Many Gambian families rely on their working equines for their own livelihood, using them for farming or transport purposes. If their animal becomes

malnourished and unable to work, then the family lose their ability to earn an income and a vicious cycle of poverty is created. The GHDT is now having to look further and further afield to source enough food to support the equines in their care, which currently include 62 donkeys and 12 horses, not to mention the 3 camels, 2 cows, 14 goats and 7 sheep who also require access to forage. In addition to the equines, the GHDT also care for more than 85 dogs and 40 cats in desperate need of help.

“It may become necessary for us to source additional feeds, such as sugar beet, from outside of The Gambia to enable us to keep the animals in our care alive and enable them to continue their healing journeys. We are fully aware that this is not sustainable and it is also extremely costly, which puts a huge amount of strain on a small charity like ourselves, but we have to take whatever steps we can to ensure the health and welfare of the animals we are

responsible for” said Heather.

When forage is so limited, the charity also see an increase in the number of sand colic cases due to the sandy ground conditions and the equines searching for tiny scraps of forage on the floor. This brings additional welfare concerns as well as increased costs for treatments and nursing care at the charity.

n The GHDT are appealing to anyone who may be able to help during this crisis for donations towards their feed costs, to enable them to continue saving the lives of equines desperately in need. If you are able to help, online donations can be given via Justgiving at or can be sent by post to Gambia Horse and Donkey Trust, Brewery Arms Cottage, Stane Street, Ockley, Surrey. RH5 5TH

Some of our recent emaciated patients. The ones with ‘donut’ rings on them –these are sutured to their skin to protect them from injury when they lay down because they are so thin that they quickly develop pressure sores over boney prominence’s without additional protection.

Keeping cool at The Donkey Sanctuary

Not only do the frozen treats help cool them down, but they also provide a valuable form of enrichment. Donkeys love exploring, and this activity allows them to exhibit their natural foraging behaviours – a key factor in improving donkey welfare.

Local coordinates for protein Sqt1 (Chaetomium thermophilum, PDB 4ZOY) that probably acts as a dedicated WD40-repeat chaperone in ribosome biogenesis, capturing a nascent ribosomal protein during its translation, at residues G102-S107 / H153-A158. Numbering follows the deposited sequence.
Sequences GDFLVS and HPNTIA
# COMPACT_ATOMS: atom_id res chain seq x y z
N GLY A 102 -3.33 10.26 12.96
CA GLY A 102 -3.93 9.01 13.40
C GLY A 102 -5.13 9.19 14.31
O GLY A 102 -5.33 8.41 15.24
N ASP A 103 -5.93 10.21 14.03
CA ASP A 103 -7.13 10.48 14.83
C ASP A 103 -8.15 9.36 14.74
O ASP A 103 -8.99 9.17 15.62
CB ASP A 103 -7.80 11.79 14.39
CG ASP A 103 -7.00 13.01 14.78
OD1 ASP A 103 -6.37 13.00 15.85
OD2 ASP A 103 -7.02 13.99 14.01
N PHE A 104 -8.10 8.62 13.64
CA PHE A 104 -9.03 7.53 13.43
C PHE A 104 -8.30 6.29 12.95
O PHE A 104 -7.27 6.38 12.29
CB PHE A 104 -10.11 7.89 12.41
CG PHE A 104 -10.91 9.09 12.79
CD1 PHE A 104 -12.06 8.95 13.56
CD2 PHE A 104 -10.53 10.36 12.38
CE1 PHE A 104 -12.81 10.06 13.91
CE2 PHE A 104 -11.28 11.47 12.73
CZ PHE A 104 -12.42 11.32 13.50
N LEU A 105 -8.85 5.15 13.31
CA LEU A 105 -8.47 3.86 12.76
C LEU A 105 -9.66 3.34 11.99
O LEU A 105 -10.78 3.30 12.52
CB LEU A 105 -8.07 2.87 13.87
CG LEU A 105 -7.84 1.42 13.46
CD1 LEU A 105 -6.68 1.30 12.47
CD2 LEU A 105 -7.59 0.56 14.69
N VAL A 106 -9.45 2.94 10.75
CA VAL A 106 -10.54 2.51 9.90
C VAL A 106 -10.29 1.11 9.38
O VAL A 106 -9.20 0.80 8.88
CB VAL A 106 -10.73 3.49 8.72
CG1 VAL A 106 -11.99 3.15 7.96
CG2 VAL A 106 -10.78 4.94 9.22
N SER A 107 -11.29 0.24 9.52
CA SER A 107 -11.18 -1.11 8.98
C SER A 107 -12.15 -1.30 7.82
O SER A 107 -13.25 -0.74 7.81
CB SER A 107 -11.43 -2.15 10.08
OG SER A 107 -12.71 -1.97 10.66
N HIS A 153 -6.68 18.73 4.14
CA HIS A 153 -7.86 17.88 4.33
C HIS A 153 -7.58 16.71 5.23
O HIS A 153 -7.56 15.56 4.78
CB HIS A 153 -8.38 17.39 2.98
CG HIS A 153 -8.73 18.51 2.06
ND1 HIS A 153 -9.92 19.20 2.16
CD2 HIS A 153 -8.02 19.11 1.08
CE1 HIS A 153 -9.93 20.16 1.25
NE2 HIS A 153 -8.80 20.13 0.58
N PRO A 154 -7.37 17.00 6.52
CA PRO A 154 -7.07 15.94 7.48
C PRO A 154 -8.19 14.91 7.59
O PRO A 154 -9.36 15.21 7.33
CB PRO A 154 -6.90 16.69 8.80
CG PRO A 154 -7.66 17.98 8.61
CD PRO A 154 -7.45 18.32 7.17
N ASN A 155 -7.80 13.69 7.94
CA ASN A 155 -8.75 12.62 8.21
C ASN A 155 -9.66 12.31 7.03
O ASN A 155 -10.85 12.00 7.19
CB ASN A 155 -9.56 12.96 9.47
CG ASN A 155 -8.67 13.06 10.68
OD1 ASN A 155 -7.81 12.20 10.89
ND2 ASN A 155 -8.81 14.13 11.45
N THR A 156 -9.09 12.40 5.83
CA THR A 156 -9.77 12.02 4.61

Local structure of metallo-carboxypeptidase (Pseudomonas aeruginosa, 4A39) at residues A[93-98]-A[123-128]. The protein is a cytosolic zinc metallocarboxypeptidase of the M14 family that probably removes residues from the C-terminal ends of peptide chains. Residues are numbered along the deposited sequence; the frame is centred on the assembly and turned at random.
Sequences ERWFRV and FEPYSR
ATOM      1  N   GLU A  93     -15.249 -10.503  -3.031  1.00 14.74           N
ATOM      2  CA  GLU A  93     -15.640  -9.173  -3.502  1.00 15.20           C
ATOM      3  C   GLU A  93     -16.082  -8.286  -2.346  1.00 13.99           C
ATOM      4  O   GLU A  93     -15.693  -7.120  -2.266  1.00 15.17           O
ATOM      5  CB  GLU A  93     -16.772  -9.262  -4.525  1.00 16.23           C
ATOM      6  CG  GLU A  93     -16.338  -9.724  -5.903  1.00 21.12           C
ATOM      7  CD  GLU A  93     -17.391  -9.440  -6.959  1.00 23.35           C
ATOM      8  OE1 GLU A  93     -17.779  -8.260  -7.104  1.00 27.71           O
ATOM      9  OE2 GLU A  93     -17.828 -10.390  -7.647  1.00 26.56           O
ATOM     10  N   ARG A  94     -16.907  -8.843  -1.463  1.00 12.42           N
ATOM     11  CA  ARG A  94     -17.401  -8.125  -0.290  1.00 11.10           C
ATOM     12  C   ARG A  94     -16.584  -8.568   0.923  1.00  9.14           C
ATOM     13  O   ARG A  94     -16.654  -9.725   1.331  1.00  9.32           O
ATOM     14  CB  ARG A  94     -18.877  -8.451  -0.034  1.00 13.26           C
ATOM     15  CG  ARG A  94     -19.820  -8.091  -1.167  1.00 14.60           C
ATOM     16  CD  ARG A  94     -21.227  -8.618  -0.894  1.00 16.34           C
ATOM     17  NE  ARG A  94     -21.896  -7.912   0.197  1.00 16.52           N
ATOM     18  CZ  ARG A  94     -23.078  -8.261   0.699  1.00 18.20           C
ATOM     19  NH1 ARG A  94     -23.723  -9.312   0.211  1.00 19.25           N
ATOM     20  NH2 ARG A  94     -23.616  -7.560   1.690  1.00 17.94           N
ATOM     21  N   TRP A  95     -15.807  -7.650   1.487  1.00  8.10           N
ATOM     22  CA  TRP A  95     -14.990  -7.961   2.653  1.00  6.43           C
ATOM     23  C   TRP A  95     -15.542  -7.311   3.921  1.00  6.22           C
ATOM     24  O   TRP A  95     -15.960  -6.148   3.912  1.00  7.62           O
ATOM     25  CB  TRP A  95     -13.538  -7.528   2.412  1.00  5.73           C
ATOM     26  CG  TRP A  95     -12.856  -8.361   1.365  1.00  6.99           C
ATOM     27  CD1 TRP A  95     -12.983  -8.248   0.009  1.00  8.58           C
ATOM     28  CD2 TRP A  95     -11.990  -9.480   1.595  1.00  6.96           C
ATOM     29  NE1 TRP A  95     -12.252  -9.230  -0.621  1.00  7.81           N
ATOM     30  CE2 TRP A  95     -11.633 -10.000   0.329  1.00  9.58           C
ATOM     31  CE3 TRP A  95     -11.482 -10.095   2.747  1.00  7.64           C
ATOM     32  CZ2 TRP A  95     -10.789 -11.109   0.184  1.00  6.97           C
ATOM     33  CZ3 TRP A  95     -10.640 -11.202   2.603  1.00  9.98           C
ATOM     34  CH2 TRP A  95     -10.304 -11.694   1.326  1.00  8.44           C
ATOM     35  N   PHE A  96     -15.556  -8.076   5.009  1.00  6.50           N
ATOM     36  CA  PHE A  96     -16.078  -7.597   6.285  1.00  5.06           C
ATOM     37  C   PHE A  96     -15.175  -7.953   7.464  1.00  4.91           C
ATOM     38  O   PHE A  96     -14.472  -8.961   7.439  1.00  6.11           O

The ‘lollipops’ are made using a variety of ingredients with different

smells to make it more interesting for the donkeys, including grated carrots in frozen water and flavoured tea or cordial, with added hazel leaves and apples.

It is also very important that the donkeys have clean drinking water and access to shelter so they can get out of the hot sun.



Image credit: The Donkey Sanctuar y

of hot weather. Call to join the ever growing number of people changing to Dogmatic 01952 245330 or visit us at REVOLUTIONARY HEADCOLLAR 10 TIMES WINNER OF ‘Product I can’t live without’ NO MORE PULLING l NO MORE RIDING UP l NO MORE RUBBING l NO MORE COMING OFF l NO MORE DISCOMFORT RESCUE AND ANIMAL CARE 29 JUNE – 29 JULY 2023 53
The four-legged residents of The Donkey Sanctuary are being treated to ice enrichment treats to help keep them cool during the current spell

Bee-come a Wildlife Hero: Tips for Attracting Pollinators

Tips and tricks to boost your garden's wildlife

Plant a diverse selection of flowers

Bees are attracted to a variety of flowers, so choose plants that bloom at different times throughout the season. Some great options include lavender, bee balm, and coneflowers. Not only will you have a beautiful garden, but you'll also help to support the bee population.